The tale of John Locke, one of the survivors of Oceanic flight 815 in J.J. Abram's hit television show Lost, is also one deeply rooted in the experience of wage slavery. Before falling victim to the crash, which mysteriously reverses his paralysis, Locke is confined to a wheelchair and a dead-end desk job at a box factory. At his job, Locke is bullied by his younger boss and mocked for his acts of escapism, which include playing war strategy games with another colleague and secretly LARPing as a colonel during office hours. When Locke decides to go on an Australian Outback walkabout he is promptly denied the ability to go on his booked tour due to his paralysis. His yearning for an escape from the reality of wage slavery and a reconnection with nature is strongly transmitted to the viewer. Indeed, the only time Locke is truly happy in the show is when he's stranded on the island, and able to carry out the natural, self-sufficient survival lifestyle of early man. Locke's signature catchphrase "don't tell me what I can't do," also conveys the stress and angst of a man who is not where he wants to be in life and is determined to reassert his own willpower and vitality. Lost provides an "out" from wage slavery only in the form of fantasy and escape.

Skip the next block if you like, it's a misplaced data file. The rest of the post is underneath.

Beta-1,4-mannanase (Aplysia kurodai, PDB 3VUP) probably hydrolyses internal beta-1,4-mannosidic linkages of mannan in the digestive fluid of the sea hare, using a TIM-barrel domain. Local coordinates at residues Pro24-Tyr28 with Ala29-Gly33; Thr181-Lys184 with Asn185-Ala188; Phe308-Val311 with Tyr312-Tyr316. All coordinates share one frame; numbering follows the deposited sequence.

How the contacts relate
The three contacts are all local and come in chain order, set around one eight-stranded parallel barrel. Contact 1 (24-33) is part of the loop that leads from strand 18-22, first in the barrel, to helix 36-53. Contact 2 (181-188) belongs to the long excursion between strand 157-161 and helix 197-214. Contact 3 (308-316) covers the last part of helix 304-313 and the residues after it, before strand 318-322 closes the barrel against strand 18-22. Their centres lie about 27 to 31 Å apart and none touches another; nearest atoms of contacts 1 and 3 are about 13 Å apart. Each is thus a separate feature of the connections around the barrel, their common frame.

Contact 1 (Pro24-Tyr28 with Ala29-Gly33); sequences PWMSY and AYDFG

While the funny side of wage slavery has also been explored on programs like the Office that satirize the vacuity of white collar wage slavery, this is also generally presented with a tinge of sadness. Despite giving a subtle nod of appreciation to the kind of community and both bizarre friendships or even romance that can develop in a work environment, the Office more or less finds laughs in a group of people who have given up on finding meaning or betterment in their jobs. The Dilbert cartoon also takes a humorous tilt at white collar wage slavery, with a character whose resigned apathy at the tedium and stupidities of daily corporate life gets laughs instead of tears.